It is evident that the European Commission has achieved many legislative updates in the last five years as a direct result of its goal for a further deepened and integrated European Capital Markets Union (CMU) and that the CMU shall remain a high priority for the next Commission.
One of the aims of CMU is to increase sources of funding and lower the cost of raising capital for all businesses but mainly small-and-medium-sized enterprises (SMEs). SMEs represent between 20-50% of the total client loan portfolio of co-operative banks, making such banks key players in financing the real economy. In turn, SMEs still mainly find access to funding through banks rather than capital markets, and such SME financing works better in jurisdictions with more decentralised and retail-focused banking structures (source). The co-operative banking model provides this advantage.
The EACB believes that despite certain political hurdles that prevent true integration of European capital markets (e.g. differences in national tax and insolvency rules), there are certain regulatory issues in the sphere of securities markets legislation that need to be addressed in order to achieve the goals of the CMU (particularly in the context of co-operative banks and their link to smaller firms/retail clients):
- 1. Reduce complexity and increase efficiency in securities markets legislation
There was a huge boost in new or updated securities markets legislation following the financial crisis, which was necessary to increase consumer protection and reduce risk in the market/economy. However, these objectives are not being fully met due to the lack of harmonization between the different types of legislation (e.g. MiFID/MiFIR, EMIR, PRIIPS, CSDR, SFTR etc.), as well as, complexity and issues of proportionality in their implementation. In particular, concrete actions are required as a matter of priority in the following dossiers/regulatory areas: (i) reporting requirements; (ii) MiFID II/ MiFIR; and (iii) PRIIPs Regulation.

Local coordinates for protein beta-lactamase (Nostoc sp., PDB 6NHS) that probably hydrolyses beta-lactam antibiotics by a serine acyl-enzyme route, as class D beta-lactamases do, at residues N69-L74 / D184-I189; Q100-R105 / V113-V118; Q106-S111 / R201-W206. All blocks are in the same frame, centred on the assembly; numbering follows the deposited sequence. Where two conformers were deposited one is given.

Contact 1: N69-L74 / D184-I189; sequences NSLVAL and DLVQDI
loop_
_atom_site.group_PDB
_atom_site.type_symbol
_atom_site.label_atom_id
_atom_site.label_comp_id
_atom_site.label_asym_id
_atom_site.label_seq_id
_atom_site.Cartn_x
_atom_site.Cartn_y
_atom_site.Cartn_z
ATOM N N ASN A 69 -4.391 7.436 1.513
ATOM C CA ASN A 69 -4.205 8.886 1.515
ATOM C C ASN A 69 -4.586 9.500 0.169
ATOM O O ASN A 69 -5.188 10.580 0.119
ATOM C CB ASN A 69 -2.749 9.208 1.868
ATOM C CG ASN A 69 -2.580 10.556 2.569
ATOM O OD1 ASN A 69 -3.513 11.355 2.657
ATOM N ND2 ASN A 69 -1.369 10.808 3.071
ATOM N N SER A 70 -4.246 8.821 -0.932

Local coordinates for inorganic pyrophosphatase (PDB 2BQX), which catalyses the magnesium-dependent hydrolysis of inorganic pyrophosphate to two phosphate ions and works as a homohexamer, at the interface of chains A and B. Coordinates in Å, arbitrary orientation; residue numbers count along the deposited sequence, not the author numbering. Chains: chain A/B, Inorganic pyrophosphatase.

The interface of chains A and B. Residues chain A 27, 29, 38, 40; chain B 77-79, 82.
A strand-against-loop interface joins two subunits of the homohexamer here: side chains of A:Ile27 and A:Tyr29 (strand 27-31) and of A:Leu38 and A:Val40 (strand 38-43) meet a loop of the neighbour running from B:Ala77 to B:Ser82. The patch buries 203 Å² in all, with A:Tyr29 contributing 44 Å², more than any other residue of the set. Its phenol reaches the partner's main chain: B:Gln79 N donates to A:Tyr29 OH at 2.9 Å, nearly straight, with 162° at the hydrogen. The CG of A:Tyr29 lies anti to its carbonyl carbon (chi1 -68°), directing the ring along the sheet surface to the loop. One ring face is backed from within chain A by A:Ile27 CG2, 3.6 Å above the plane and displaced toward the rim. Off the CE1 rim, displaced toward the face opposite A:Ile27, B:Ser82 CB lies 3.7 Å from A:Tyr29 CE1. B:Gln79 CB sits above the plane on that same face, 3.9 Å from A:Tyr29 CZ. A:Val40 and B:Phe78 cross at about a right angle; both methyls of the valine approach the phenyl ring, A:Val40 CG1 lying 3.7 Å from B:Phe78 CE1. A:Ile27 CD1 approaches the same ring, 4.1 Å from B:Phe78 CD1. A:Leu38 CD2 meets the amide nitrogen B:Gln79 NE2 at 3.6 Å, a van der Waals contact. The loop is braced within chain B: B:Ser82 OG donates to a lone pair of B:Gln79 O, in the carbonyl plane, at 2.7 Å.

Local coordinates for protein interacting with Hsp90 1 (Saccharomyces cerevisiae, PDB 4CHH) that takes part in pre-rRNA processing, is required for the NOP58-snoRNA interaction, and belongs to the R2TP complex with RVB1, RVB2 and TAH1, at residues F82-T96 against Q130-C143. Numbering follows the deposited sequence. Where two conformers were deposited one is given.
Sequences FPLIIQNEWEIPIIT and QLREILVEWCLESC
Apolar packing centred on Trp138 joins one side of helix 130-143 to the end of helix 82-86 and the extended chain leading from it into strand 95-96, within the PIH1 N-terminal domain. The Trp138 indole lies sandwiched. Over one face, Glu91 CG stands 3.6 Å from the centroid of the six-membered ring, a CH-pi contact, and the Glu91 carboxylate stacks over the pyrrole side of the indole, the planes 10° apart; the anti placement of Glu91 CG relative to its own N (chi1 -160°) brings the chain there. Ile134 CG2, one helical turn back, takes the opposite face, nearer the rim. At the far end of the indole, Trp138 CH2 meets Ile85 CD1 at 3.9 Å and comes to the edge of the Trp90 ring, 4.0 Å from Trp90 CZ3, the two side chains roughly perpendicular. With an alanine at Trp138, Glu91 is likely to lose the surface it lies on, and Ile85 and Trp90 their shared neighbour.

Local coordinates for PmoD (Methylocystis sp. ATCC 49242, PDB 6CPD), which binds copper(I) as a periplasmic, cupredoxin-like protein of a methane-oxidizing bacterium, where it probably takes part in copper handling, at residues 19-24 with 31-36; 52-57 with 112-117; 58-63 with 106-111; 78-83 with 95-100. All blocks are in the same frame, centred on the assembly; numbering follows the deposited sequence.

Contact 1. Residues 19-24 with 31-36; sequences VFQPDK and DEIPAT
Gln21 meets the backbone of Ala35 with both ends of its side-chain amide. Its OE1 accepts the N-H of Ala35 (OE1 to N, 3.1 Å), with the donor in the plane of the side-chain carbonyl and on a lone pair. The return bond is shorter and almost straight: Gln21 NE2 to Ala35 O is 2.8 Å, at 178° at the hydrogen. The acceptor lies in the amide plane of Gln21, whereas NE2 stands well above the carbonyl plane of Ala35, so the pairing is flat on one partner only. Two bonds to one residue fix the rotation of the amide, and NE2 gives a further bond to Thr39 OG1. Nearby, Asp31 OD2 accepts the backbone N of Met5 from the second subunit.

- 2. Ensure that regulatory developments do not affect financial stability
This relates mainly to developments in the Benchmarks Regulation (BMR) which has led to the evolution in methodologies for calculating the current critical benchmarks: EURIBOR and EONIA. The transition to the new/revised benchmarks may affect the pricing of legacy contracts. Such scenario presents civil law issues as clients might not be able to understand nor accept that this pricing change is related to recent EU legislation. This increases litigation risk for banks and puts the entire EU banking system under financial pressure, thus threatening financial stability. Furthermore, EURIBOR and EONIA serve as the basis for the pricing of a huge percentage of banks’ assets (and even some liabilities) with consumers, thus affecting even more retail banks due to their close relationship with consumers. Such situation is not ideal since the impact to financial stability in the EU should be taken seriously. Therefore, we call for a legislative tool that would provide legal certainty for the transition to new benchmarks (revised EURIBOR and €STR) in already-existing financial contracts.
- 3. Take into account the impact of the various sustainable finance legislative work-streams on banks
Co-operative banks will be captured under various regulatory work streams when it comes to sustainable finance: prudential, taxonomy, disclosures, etc. Therefore, the EACB recognizes that terms and rules applied in the different texts might demand different approaches from one another. This should be allowed only insofar as this reflects the different ways of financing: capital markets financing vs. bank financing. Furthermore, the EACB is also aware that the taxonomy is focused on ‘sustainable economic activities’ rather than on products/entities, which makes sense in project financing but not in capital markets (through investment in a bond or equity, for example). Thus, there is the need to: (i) address this market gap and create a harmonized classification system applicable to sustainable products/entities; and (ii) make it clear that in the final stage of the taxonomy, all “ESG-criteria” are adequately contained, as for the time being market participants are faced with a taxonomy solely covering environmental criteria.
Further details are provided in the paper.